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ICE cars cheaper to fuel than EVs in late 2022

Drop in gas prices gave cost advantage back to ICE-powered vehicles for the first time since the second quarter of 2021

East Lansing, Mich.—2022’s final quarter brought relief at the pump for drivers of traditional Internal Combustion Engine (ICE) vehicles as the cost to drive 100 miles dropped by more than $2, according to a report by Anderson Economic Group (AEG). With the cost for electricity also trending upward during the year, mid-priced ICE cars became more economical to fuel than their Electric Vehicle (EV) counterparts for the first time in 18 months.

In Q4 2022, typical mid-priced ICE car drivers paid about $11.29 to fuel their vehicles for 100 miles of driving. That cost was around $0.31 cheaper than the amount paid by mid-priced EV drivers charging mostly at home, and over $3 less than the cost borne by comparable EV drivers charging commercially.

Drivers of luxury EVs continued to a fueling cost advantage, regardless of charging method.

Findings by Vehicle Type

  • Mid-priced vehicles — In this market segment, fueling ICE vehicles was more economical than comparable EVs in the 4th quarter, regardless of charging primarily at home or commercially.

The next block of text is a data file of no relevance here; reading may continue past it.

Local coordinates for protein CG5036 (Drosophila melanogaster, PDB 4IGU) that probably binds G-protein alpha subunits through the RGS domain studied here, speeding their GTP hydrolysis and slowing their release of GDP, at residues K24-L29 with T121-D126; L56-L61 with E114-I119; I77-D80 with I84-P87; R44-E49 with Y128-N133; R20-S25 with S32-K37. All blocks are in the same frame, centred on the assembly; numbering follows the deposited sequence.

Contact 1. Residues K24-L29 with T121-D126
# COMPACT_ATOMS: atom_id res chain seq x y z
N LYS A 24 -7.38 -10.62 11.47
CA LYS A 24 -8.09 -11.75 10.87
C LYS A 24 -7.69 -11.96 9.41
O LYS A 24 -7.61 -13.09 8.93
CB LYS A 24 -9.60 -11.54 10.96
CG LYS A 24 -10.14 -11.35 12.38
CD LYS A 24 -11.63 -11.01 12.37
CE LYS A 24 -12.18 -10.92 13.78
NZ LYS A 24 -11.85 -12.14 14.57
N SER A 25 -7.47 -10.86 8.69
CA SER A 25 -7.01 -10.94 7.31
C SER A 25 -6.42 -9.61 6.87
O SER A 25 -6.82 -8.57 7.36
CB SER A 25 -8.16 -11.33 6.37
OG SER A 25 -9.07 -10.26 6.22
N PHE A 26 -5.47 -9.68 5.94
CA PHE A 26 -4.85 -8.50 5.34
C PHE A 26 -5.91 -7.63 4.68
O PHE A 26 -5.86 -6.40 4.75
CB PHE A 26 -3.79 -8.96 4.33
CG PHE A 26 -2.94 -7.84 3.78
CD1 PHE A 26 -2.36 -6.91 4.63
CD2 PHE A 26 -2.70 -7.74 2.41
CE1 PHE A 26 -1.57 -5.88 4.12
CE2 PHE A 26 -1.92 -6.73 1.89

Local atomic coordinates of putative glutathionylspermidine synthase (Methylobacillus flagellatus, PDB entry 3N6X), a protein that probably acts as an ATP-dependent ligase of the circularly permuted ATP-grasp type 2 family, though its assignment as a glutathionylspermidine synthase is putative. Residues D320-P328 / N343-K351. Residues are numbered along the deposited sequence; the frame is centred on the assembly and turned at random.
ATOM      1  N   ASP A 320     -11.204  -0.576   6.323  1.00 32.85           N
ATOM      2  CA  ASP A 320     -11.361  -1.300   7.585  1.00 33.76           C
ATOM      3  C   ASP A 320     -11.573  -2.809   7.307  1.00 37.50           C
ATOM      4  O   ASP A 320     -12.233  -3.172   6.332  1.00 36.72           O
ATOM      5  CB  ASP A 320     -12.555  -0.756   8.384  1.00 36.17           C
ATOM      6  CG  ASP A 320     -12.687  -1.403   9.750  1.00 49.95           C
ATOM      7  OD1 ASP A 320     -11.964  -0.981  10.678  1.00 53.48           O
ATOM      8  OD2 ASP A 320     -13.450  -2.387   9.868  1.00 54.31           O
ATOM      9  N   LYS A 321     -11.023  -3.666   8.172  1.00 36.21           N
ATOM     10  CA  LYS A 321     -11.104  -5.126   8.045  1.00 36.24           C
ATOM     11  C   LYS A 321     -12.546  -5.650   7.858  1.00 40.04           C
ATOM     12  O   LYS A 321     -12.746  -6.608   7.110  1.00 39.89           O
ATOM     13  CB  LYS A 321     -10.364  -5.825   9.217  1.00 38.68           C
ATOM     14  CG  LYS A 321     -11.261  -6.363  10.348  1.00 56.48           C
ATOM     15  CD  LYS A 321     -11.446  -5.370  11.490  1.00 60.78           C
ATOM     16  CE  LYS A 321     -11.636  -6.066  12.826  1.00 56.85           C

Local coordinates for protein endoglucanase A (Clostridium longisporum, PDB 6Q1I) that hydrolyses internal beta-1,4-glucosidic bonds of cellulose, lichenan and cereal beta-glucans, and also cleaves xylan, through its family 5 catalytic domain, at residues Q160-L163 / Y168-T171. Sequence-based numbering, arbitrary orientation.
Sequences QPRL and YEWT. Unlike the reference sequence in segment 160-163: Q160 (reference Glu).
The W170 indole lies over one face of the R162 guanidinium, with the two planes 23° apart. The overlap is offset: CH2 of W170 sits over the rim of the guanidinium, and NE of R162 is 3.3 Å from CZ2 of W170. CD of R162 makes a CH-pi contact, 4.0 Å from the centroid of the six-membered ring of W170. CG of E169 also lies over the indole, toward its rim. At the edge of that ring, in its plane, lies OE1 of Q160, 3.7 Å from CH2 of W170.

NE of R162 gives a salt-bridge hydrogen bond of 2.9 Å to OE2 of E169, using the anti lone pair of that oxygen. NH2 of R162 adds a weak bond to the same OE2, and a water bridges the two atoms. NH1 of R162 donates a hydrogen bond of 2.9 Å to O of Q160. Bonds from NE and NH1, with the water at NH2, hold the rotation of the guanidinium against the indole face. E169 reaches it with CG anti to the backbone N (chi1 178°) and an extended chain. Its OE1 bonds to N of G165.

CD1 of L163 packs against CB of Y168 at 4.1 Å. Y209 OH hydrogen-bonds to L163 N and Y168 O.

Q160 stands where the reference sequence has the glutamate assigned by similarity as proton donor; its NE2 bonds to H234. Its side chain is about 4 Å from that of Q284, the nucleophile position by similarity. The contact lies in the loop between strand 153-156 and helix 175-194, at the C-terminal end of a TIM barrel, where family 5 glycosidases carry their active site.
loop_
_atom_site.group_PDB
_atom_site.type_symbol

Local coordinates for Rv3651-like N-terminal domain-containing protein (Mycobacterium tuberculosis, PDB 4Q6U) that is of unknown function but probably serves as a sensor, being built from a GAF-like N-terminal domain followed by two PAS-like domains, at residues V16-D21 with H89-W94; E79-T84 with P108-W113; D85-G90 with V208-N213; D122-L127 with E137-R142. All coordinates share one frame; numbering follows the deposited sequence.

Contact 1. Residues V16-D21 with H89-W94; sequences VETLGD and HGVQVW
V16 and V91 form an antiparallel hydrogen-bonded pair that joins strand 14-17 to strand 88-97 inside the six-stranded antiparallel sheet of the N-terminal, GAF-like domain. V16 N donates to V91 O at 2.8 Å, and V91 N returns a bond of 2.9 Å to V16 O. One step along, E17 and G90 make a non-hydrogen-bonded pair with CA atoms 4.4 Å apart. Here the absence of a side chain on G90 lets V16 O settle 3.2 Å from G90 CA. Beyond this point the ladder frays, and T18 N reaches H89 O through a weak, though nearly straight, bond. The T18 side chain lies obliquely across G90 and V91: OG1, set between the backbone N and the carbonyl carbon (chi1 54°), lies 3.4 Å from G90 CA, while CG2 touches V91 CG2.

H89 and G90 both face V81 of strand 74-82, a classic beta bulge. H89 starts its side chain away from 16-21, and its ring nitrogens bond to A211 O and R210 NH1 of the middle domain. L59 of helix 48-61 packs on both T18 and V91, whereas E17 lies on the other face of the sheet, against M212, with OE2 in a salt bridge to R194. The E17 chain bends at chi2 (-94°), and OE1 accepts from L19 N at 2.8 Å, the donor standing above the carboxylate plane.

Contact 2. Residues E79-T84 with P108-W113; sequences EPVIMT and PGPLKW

• Luxury cars — Drivers of high-end electric vehicles still enjoyed a significant fueling cost advantage, but the gap narrowed in Q4. Assuming mostly home charging, the cost benefit to fuel a luxury EV vs. a luxury ICE car dropped from $11.20 per 100 miles to $7.56.
  • Pickup trucks, entry-priced cars — ICE vehicles are still the only widely available options in these two segments.

Cost Comparison Over Time

Cost of Fueling Electric and Internal Combustion Engine Vehicles
Direct Monetary Costs per 100 Miles, 2022 Q4

Anderson Economic Group calculates all four categories of costs for fueling EVs and ICE vehicles across benchmarks representing real-world U.S. driving conditions, including:

  1. The cost of underlying energy (gas, diesel, electric).
  2. State excise taxes charged for road maintenance.
  3. The cost to operate a pump or charger.
  4. The cost to drive to a fueling station (deadhead miles).

All use cases reflect 12,000 miles/year, with the cost of residential charging equipment amortized over five years. Calculations are based on energy prices and taxes in the state of Michigan. Benchmarks for ICE vehicle drivers assume the use of commercial gas stations. For EV drivers, AEG considers both drivers who routinely charge at home and those who rely primarily on commercial chargers.

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